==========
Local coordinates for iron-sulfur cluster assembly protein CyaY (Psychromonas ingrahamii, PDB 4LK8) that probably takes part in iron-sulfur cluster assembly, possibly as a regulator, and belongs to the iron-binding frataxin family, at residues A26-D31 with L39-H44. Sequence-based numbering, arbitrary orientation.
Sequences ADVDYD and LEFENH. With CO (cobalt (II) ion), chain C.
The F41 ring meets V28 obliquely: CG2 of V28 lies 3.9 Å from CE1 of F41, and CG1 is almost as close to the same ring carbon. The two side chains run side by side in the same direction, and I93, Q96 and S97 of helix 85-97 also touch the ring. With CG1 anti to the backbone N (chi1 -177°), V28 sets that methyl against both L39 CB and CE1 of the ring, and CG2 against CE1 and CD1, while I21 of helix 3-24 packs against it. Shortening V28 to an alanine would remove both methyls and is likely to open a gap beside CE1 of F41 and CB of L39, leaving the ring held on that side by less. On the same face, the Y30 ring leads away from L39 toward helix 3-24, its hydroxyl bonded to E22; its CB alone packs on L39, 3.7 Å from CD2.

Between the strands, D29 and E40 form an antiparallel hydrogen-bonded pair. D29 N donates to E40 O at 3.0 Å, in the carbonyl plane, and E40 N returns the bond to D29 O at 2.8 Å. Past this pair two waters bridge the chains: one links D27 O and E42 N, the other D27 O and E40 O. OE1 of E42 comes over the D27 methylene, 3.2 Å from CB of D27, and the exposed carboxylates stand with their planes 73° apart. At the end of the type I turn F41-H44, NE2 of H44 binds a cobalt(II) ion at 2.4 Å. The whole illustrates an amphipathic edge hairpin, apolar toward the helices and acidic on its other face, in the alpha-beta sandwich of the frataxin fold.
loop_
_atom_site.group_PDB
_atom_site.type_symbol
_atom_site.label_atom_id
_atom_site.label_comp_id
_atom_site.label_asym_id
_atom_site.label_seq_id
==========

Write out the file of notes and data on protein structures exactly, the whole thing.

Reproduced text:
Local coordinates for iron-sulfur cluster assembly protein CyaY (Psychromonas ingrahamii, PDB 4LK8) that probably takes part in iron-sulfur cluster assembly, possibly as a regulator, and belongs to the iron-binding frataxin family, at residues A26-D31 with L39-H44. Sequence-based numbering, arbitrary orientation.
Sequences ADVDYD and LEFENH. With CO (cobalt (II) ion), chain C.
The F41 ring meets V28 obliquely: CG2 of V28 lies 3.9 Å from CE1 of F41, and CG1 is almost as close to the same ring carbon. The two side chains run side by side in the same direction, and I93, Q96 and S97 of helix 85-97 also touch the ring. With CG1 anti to the backbone N (chi1 -177°), V28 sets that methyl against both L39 CB and CE1 of the ring, and CG2 against CE1 and CD1, while I21 of helix 3-24 packs against it. Shortening V28 to an alanine would remove both methyls and is likely to open a gap beside CE1 of F41 and CB of L39, leaving the ring held on that side by less. On the same face, the Y30 ring leads away from L39 toward helix 3-24, its hydroxyl bonded to E22; its CB alone packs on L39, 3.7 Å from CD2.

Between the strands, D29 and E40 form an antiparallel hydrogen-bonded pair. D29 N donates to E40 O at 3.0 Å, in the carbonyl plane, and E40 N returns the bond to D29 O at 2.8 Å. Past this pair two waters bridge the chains: one links D27 O and E42 N, the other D27 O and E40 O. OE1 of E42 comes over the D27 methylene, 3.2 Å from CB of D27, and the exposed carboxylates stand with their planes 73° apart. At the end of the type I turn F41-H44, NE2 of H44 binds a cobalt(II) ion at 2.4 Å. The whole illustrates an amphipathic edge hairpin, apolar toward the helices and acidic on its other face, in the alpha-beta sandwich of the frataxin fold.
loop_
_atom_site.group_PDB
_atom_site.type_symbol
_atom_site.label_atom_id
_atom_site.label_comp_id
_atom_site.label_asym_id
_atom_site.label_seq_id